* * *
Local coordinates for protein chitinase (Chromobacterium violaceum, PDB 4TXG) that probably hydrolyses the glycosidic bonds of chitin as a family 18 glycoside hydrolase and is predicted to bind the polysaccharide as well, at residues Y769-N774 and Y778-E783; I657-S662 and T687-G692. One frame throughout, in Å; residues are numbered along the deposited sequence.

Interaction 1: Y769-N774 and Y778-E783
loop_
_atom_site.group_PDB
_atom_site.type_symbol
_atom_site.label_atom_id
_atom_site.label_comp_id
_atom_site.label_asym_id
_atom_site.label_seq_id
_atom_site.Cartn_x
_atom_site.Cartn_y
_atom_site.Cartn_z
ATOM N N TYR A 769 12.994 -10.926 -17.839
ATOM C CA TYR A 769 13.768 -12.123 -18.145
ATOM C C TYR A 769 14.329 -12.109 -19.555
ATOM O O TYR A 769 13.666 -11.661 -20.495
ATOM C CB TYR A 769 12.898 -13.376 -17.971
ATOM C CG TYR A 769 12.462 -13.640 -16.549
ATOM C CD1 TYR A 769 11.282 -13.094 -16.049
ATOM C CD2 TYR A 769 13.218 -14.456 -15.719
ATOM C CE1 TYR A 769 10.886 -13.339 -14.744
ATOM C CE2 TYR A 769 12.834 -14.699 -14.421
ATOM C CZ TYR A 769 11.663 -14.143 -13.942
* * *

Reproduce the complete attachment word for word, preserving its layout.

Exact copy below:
Local coordinates for protein chitinase (Chromobacterium violaceum, PDB 4TXG) that probably hydrolyses the glycosidic bonds of chitin as a family 18 glycoside hydrolase and is predicted to bind the polysaccharide as well, at residues Y769-N774 and Y778-E783; I657-S662 and T687-G692. One frame throughout, in Å; residues are numbered along the deposited sequence.

Interaction 1: Y769-N774 and Y778-E783
loop_
_atom_site.group_PDB
_atom_site.type_symbol
_atom_site.label_atom_id
_atom_site.label_comp_id
_atom_site.label_asym_id
_atom_site.label_seq_id
_atom_site.Cartn_x
_atom_site.Cartn_y
_atom_site.Cartn_z
ATOM N N TYR A 769 12.994 -10.926 -17.839
ATOM C CA TYR A 769 13.768 -12.123 -18.145
ATOM C C TYR A 769 14.329 -12.109 -19.555
ATOM O O TYR A 769 13.666 -11.661 -20.495
ATOM C CB TYR A 769 12.898 -13.376 -17.971
ATOM C CG TYR A 769 12.462 -13.640 -16.549
ATOM C CD1 TYR A 769 11.282 -13.094 -16.049
ATOM C CD2 TYR A 769 13.218 -14.456 -15.719
ATOM C CE1 TYR A 769 10.886 -13.339 -14.744
ATOM C CE2 TYR A 769 12.834 -14.699 -14.421
ATOM C CZ TYR A 769 11.663 -14.143 -13.942